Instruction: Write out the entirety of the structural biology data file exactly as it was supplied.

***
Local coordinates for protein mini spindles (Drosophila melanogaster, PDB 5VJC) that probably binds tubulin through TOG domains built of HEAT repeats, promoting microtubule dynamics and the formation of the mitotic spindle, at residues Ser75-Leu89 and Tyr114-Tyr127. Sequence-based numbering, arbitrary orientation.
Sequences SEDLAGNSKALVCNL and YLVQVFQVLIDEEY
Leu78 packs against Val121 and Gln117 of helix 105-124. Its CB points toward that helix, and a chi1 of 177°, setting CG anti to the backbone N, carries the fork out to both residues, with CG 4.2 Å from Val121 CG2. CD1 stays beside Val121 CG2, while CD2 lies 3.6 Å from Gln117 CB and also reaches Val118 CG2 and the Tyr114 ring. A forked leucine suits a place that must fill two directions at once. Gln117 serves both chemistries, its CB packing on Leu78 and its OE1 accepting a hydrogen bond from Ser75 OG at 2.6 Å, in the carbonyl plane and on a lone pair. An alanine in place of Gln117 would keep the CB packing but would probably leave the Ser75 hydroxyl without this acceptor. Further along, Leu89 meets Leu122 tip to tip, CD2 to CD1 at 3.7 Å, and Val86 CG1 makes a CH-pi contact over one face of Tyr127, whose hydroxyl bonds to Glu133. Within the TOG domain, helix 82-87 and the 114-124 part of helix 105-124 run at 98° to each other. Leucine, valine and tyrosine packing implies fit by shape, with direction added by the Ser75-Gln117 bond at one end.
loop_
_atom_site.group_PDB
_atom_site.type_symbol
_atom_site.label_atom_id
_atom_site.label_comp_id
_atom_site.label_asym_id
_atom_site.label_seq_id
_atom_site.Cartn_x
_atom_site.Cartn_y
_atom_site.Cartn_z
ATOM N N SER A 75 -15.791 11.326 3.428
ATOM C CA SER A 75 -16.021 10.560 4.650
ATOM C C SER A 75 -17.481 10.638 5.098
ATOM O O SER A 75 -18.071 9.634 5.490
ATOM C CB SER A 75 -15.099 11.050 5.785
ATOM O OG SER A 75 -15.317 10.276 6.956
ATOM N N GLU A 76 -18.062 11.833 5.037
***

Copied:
Local coordinates for protein mini spindles (Drosophila melanogaster, PDB 5VJC) that probably binds tubulin through TOG domains built of HEAT repeats, promoting microtubule dynamics and the formation of the mitotic spindle, at residues Ser75-Leu89 and Tyr114-Tyr127. Sequence-based numbering, arbitrary orientation.
Sequences SEDLAGNSKALVCNL and YLVQVFQVLIDEEY
Leu78 packs against Val121 and Gln117 of helix 105-124. Its CB points toward that helix, and a chi1 of 177°, setting CG anti to the backbone N, carries the fork out to both residues, with CG 4.2 Å from Val121 CG2. CD1 stays beside Val121 CG2, while CD2 lies 3.6 Å from Gln117 CB and also reaches Val118 CG2 and the Tyr114 ring. A forked leucine suits a place that must fill two directions at once. Gln117 serves both chemistries, its CB packing on Leu78 and its OE1 accepting a hydrogen bond from Ser75 OG at 2.6 Å, in the carbonyl plane and on a lone pair. An alanine in place of Gln117 would keep the CB packing but would probably leave the Ser75 hydroxyl without this acceptor. Further along, Leu89 meets Leu122 tip to tip, CD2 to CD1 at 3.7 Å, and Val86 CG1 makes a CH-pi contact over one face of Tyr127, whose hydroxyl bonds to Glu133. Within the TOG domain, helix 82-87 and the 114-124 part of helix 105-124 run at 98° to each other. Leucine, valine and tyrosine packing implies fit by shape, with direction added by the Ser75-Gln117 bond at one end.
loop_
_atom_site.group_PDB
_atom_site.type_symbol
_atom_site.label_atom_id
_atom_site.label_comp_id
_atom_site.label_asym_id
_atom_site.label_seq_id
_atom_site.Cartn_x
_atom_site.Cartn_y
_atom_site.Cartn_z
ATOM N N SER A 75 -15.791 11.326 3.428
ATOM C CA SER A 75 -16.021 10.560 4.650
ATOM C C SER A 75 -17.481 10.638 5.098
ATOM O O SER A 75 -18.071 9.634 5.490
ATOM C CB SER A 75 -15.099 11.050 5.785
ATOM O OG SER A 75 -15.317 10.276 6.956
ATOM N N GLU A 76 -18.062 11.833 5.037